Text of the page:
Can an ERISA plan’s “choice of law” provision trump a state’s insurance regulation banning discretionary review? Sometimes yes, this time no.
Here’s the case of Curtis v. Hartford Life and Accident Insurance Company, [PDF], No. 11 C 24489 (N.D. Illinois, January 18, 2012)(Magistrate Judge Jeffrey Gilbert)(Opinion attached)(Plan’s choice of law provision, applying another state’s law which does not ban discretionary language was found to be contrary to public policy).
FACTS: Illinois resident Curtis sought ERISA disability benefits under a plan administered by Hartford. Hartford determined that Curtis was not disabled, and terminated the benefits. Curtis sued. The plan had discretionary language, but Illinois has an insurance regulation banning discretionary language. Noteworthy: the plan included a choice of law provision requiring application of Delaware law.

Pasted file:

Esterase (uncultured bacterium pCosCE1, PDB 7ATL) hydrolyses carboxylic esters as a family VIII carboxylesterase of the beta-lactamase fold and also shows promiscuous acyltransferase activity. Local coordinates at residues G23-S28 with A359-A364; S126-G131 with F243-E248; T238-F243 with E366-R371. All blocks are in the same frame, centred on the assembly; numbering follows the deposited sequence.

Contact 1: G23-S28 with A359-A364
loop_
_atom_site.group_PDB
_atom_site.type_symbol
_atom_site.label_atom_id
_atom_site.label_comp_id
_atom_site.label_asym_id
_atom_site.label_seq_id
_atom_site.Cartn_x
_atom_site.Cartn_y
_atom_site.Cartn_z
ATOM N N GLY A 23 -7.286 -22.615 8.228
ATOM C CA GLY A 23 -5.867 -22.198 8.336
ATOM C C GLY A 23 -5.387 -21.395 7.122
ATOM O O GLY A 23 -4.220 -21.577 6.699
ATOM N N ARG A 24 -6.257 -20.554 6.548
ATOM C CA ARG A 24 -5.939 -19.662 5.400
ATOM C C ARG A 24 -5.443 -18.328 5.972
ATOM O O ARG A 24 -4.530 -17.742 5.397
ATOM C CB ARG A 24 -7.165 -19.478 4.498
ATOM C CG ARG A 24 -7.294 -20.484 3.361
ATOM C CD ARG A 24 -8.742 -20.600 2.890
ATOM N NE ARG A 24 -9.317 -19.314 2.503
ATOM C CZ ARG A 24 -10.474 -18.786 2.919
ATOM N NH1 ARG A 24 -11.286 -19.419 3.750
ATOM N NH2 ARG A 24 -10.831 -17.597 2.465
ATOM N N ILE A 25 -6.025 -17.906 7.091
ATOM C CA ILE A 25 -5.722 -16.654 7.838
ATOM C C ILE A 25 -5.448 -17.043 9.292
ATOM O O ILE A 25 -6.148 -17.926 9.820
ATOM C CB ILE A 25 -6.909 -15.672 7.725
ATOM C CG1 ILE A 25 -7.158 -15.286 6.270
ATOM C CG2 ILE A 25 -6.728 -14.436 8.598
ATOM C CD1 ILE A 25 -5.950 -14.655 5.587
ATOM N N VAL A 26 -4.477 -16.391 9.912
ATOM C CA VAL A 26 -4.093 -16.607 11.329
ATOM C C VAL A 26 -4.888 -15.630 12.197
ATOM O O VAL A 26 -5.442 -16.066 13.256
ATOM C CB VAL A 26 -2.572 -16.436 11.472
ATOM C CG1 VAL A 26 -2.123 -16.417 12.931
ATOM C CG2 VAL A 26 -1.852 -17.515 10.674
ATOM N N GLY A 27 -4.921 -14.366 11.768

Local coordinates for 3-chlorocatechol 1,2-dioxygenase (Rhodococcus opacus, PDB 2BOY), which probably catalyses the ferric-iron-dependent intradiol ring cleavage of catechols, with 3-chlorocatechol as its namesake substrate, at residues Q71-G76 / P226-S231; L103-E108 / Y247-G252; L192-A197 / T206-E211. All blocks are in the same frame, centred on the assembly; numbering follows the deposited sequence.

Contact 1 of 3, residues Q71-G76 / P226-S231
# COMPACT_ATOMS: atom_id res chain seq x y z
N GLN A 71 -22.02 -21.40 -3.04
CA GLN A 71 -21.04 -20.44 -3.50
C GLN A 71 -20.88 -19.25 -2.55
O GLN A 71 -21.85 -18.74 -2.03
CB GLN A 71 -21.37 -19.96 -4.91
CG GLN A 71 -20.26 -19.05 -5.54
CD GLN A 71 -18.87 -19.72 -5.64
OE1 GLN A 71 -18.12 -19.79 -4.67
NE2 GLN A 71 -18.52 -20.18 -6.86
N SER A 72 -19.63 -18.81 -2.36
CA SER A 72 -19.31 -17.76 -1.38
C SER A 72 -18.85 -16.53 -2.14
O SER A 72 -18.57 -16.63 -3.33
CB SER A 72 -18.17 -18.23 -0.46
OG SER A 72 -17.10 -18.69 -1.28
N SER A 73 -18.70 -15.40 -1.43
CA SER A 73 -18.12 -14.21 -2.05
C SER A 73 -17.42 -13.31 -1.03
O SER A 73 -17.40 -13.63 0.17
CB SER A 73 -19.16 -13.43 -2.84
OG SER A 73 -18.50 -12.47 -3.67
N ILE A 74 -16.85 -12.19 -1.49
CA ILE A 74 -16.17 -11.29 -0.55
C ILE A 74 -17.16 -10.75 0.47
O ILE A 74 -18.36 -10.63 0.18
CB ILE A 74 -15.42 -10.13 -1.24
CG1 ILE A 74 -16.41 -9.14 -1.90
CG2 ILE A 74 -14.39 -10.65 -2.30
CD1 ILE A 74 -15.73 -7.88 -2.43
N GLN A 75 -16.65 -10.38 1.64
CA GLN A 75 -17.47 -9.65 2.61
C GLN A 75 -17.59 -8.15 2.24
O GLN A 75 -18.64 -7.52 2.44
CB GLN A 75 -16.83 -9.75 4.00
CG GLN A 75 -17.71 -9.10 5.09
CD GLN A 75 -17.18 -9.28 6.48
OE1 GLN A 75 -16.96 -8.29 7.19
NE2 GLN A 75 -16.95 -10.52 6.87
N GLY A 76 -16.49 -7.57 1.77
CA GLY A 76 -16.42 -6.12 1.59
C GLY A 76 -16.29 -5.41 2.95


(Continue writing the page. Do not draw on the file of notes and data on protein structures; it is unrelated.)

ISSUE: Does the Illinois Insurance regulation banning discretionary language apply when the ERISA Plan’s choice of law provision requires application of Delaware law?
HELD: The ERISA Plan’s Choice of Law Provision Did Not Trump the Insurance Regulation Banning Discretionary Language
- The Illinois insurance regulation applies to this ERISA plan and de novo standard of review controls. Op. at 17. ERISA does not preempt the Illinois insurance regulation. Op. at 19.
- The Plan’s choice of law provision (requiring application of Delaware law which does not have a regulation banning discretionary language) does not control. Delaware allows inclusion of discretionary clauses in policies. This is clearly contrary to the Illinois regulation “and the public policy of Illinois.” Accordingly the Illinois regulation is not displaced by the Plan’s choice of law provision. Op. at 19.